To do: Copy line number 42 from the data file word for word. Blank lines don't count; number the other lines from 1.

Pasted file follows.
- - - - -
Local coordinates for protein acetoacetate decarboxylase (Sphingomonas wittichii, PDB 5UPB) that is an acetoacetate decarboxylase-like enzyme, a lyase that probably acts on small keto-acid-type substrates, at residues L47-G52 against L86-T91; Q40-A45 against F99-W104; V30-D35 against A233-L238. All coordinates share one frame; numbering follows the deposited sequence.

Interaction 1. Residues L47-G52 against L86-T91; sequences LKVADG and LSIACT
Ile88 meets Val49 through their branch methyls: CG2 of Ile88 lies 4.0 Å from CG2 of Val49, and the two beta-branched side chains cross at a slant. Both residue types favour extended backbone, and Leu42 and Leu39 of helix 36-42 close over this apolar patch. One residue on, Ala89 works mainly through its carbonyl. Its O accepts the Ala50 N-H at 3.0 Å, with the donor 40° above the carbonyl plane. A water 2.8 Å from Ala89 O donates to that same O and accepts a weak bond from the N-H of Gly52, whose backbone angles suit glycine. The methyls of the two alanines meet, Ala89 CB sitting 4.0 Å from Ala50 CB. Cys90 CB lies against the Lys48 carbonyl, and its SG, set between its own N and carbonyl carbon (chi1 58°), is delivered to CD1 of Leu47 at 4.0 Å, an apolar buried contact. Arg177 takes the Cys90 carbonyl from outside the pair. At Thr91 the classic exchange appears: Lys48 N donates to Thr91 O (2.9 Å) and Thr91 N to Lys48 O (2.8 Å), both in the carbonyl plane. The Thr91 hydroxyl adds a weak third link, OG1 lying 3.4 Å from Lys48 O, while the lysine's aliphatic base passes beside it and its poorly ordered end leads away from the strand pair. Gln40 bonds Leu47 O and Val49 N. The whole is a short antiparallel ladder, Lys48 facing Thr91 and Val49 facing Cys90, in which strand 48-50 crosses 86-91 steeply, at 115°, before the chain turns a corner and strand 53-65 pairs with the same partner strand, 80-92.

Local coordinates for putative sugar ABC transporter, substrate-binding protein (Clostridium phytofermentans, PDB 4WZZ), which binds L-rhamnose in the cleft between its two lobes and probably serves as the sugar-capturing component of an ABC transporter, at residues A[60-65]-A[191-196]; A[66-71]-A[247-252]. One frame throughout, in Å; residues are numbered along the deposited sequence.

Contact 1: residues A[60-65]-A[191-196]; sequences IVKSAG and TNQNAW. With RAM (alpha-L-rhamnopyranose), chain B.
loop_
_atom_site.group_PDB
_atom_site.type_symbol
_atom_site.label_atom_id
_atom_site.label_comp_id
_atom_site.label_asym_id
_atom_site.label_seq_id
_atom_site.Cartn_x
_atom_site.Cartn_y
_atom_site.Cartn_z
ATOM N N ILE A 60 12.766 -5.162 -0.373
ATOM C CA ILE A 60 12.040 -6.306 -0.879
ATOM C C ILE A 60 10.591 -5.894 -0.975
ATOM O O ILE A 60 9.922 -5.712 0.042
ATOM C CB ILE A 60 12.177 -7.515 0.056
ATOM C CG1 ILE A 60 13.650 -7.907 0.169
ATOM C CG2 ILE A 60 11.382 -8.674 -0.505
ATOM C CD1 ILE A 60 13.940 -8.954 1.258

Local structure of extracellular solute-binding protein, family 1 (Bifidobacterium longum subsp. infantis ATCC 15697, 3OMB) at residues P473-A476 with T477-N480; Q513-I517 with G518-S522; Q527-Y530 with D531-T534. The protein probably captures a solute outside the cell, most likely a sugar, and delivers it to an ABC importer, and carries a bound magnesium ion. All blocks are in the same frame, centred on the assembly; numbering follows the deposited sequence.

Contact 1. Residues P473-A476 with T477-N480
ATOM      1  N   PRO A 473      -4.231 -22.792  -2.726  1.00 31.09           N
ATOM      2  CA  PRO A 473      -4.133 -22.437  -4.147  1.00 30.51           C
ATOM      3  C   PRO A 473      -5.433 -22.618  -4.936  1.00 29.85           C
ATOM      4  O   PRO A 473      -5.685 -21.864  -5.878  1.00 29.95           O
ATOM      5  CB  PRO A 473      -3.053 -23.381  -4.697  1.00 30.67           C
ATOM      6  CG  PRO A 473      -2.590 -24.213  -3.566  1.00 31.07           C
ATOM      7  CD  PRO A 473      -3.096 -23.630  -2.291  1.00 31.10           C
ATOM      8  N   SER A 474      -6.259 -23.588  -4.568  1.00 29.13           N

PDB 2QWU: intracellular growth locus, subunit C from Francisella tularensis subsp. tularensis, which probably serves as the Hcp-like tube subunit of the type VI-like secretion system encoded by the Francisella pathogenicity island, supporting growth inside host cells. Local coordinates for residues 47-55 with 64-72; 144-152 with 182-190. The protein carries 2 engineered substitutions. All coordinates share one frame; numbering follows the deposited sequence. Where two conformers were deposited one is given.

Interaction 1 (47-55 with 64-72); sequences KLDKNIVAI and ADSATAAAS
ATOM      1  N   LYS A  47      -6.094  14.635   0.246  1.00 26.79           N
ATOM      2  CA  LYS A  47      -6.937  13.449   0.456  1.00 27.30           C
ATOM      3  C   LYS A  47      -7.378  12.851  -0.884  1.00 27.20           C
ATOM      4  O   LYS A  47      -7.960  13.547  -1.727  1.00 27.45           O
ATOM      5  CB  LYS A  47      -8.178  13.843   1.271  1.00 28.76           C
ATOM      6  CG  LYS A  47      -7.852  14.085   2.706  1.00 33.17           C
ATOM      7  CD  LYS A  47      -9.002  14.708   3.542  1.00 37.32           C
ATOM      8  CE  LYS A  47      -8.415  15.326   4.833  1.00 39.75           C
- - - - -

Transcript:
ATOM      7  CD  LYS A  47      -9.002  14.708   3.542  1.00 37.32           C